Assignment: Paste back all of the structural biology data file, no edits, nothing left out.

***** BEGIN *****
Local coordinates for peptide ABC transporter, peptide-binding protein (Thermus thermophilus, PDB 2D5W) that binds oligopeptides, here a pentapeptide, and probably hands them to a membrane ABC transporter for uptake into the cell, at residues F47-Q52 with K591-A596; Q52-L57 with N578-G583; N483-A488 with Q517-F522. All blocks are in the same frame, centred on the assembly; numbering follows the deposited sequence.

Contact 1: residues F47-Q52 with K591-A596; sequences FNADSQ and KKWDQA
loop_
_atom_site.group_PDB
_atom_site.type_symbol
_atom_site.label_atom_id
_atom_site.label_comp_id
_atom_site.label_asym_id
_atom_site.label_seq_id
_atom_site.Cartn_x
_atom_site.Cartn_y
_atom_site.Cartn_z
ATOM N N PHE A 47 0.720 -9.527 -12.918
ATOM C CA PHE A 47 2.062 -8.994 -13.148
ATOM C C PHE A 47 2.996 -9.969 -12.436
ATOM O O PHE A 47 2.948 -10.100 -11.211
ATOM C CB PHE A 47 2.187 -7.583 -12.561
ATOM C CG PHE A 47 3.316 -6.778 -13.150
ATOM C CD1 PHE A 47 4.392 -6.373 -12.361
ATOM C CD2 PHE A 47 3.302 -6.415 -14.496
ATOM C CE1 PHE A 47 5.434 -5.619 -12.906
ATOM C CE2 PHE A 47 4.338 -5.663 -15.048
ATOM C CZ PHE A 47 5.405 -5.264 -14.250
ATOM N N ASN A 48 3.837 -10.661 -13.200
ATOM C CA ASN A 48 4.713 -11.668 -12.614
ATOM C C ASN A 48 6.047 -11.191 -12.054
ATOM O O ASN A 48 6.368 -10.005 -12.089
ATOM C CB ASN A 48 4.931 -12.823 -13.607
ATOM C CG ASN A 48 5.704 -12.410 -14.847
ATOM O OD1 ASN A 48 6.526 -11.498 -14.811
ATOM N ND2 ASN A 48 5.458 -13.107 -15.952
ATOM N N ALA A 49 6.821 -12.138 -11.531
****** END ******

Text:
Local coordinates for peptide ABC transporter, peptide-binding protein (Thermus thermophilus, PDB 2D5W) that binds oligopeptides, here a pentapeptide, and probably hands them to a membrane ABC transporter for uptake into the cell, at residues F47-Q52 with K591-A596; Q52-L57 with N578-G583; N483-A488 with Q517-F522. All blocks are in the same frame, centred on the assembly; numbering follows the deposited sequence.

Contact 1: residues F47-Q52 with K591-A596; sequences FNADSQ and KKWDQA
loop_
_atom_site.group_PDB
_atom_site.type_symbol
_atom_site.label_atom_id
_atom_site.label_comp_id
_atom_site.label_asym_id
_atom_site.label_seq_id
_atom_site.Cartn_x
_atom_site.Cartn_y
_atom_site.Cartn_z
ATOM N N PHE A 47 0.720 -9.527 -12.918
ATOM C CA PHE A 47 2.062 -8.994 -13.148
ATOM C C PHE A 47 2.996 -9.969 -12.436
ATOM O O PHE A 47 2.948 -10.100 -11.211
ATOM C CB PHE A 47 2.187 -7.583 -12.561
ATOM C CG PHE A 47 3.316 -6.778 -13.150
ATOM C CD1 PHE A 47 4.392 -6.373 -12.361
ATOM C CD2 PHE A 47 3.302 -6.415 -14.496
ATOM C CE1 PHE A 47 5.434 -5.619 -12.906
ATOM C CE2 PHE A 47 4.338 -5.663 -15.048
ATOM C CZ PHE A 47 5.405 -5.264 -14.250
ATOM N N ASN A 48 3.837 -10.661 -13.200
ATOM C CA ASN A 48 4.713 -11.668 -12.614
ATOM C C ASN A 48 6.047 -11.191 -12.054
ATOM O O ASN A 48 6.368 -10.005 -12.089
ATOM C CB ASN A 48 4.931 -12.823 -13.607
ATOM C CG ASN A 48 5.704 -12.410 -14.847
ATOM O OD1 ASN A 48 6.526 -11.498 -14.811
ATOM N ND2 ASN A 48 5.458 -13.107 -15.952
ATOM N N ALA A 49 6.821 -12.138 -11.531